The chip is implemented in a m CMOS process and occupies a die area of around 5 mm. Operating from a V power supply, the chip achieves an energy efficiency of $ 0.47$ pJ/MAC.
In this paper, we describe a compact low-power, high performance hardware
implementation of the extreme learning machine (ELM) for machine learning
applications. Mismatch in current mirrors are used to perform the vector-matrix
multiplication that forms the first stage of this classifier and is the most
computationally intensive. Both regression and classification (on UCI data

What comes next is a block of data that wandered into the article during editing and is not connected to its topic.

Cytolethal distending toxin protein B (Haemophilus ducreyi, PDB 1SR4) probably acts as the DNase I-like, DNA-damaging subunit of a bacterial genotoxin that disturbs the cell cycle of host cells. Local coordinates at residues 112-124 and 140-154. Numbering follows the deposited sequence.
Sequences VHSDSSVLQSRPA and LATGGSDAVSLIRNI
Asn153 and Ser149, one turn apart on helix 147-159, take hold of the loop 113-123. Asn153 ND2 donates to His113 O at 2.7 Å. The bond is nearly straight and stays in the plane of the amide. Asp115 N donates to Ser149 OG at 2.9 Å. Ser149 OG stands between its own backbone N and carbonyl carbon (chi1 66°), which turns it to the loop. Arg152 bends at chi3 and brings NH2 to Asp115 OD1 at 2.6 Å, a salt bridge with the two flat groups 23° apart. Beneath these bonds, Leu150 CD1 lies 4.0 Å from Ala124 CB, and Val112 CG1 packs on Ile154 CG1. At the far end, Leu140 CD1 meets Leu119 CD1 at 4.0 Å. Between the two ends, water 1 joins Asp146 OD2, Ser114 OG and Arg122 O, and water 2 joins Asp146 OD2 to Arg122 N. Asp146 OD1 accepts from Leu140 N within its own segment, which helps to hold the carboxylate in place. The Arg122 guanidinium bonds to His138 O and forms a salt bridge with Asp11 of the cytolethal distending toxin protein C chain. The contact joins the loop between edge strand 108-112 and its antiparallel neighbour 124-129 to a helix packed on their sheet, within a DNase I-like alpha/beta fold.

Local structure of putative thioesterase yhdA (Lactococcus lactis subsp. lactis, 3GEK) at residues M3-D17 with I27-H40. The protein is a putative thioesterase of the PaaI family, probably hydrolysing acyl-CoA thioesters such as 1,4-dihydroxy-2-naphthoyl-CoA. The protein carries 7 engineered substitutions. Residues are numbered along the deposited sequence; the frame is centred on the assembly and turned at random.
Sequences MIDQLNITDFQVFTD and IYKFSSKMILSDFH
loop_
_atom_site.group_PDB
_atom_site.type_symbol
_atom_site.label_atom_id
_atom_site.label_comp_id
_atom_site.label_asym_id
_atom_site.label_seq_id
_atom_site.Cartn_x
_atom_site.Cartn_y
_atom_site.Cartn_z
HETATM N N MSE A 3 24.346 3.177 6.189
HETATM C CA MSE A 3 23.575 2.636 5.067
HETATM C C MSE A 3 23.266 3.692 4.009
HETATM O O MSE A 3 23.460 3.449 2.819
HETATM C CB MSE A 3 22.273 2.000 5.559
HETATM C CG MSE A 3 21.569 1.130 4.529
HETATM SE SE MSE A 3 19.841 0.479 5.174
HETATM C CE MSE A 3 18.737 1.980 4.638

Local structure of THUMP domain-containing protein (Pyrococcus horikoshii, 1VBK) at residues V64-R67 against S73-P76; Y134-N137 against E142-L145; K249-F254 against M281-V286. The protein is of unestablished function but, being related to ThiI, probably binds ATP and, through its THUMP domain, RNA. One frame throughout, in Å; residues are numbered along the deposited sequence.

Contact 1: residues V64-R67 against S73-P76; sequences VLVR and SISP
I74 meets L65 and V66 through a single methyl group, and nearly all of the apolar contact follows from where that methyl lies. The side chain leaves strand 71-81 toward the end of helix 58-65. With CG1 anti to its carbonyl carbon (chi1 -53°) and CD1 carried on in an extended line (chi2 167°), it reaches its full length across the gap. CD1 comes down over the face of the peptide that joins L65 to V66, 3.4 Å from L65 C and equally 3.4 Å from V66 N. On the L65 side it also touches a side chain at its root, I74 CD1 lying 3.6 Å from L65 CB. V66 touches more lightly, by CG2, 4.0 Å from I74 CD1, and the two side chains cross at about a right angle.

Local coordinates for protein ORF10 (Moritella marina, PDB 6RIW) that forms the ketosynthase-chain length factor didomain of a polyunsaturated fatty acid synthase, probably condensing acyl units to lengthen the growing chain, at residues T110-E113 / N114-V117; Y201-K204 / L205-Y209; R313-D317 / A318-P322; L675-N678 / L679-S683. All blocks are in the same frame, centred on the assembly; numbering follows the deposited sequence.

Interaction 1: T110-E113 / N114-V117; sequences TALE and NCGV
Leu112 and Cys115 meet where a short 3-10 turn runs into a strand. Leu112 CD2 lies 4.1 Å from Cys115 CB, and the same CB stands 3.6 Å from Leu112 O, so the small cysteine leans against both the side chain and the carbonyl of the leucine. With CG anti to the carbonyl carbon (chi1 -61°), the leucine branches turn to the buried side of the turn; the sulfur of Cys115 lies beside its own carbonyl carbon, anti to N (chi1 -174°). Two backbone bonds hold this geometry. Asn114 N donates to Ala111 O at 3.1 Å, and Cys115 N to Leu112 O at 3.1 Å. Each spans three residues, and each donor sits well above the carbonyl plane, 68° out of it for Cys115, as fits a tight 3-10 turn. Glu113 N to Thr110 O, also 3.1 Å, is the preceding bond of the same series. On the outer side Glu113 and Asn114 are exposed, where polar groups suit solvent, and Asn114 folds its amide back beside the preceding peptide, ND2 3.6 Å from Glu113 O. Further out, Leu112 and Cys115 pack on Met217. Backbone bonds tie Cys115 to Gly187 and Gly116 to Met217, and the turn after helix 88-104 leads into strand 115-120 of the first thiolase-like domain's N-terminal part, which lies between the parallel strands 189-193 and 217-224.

sets) are demonstrated and a design space trade-off between speed, power and
accuracy is explored. Our results indicate that for a wide set of problems,
in the range of mV gives optimal results. An input weight
matrix rotation method to extend the input dimension and hidden layer size
beyond the physical limits imposed by the chip is also described. This allows
us to overcome a major limit imposed on most hardware machine learners. The
chip is implemented in a m CMOS process and occupies a die area of
around 5 mm 5 mm. Operating from a V power supply, it achieves an
energy efficiency of pJ/MAC at a classification rate of kHz.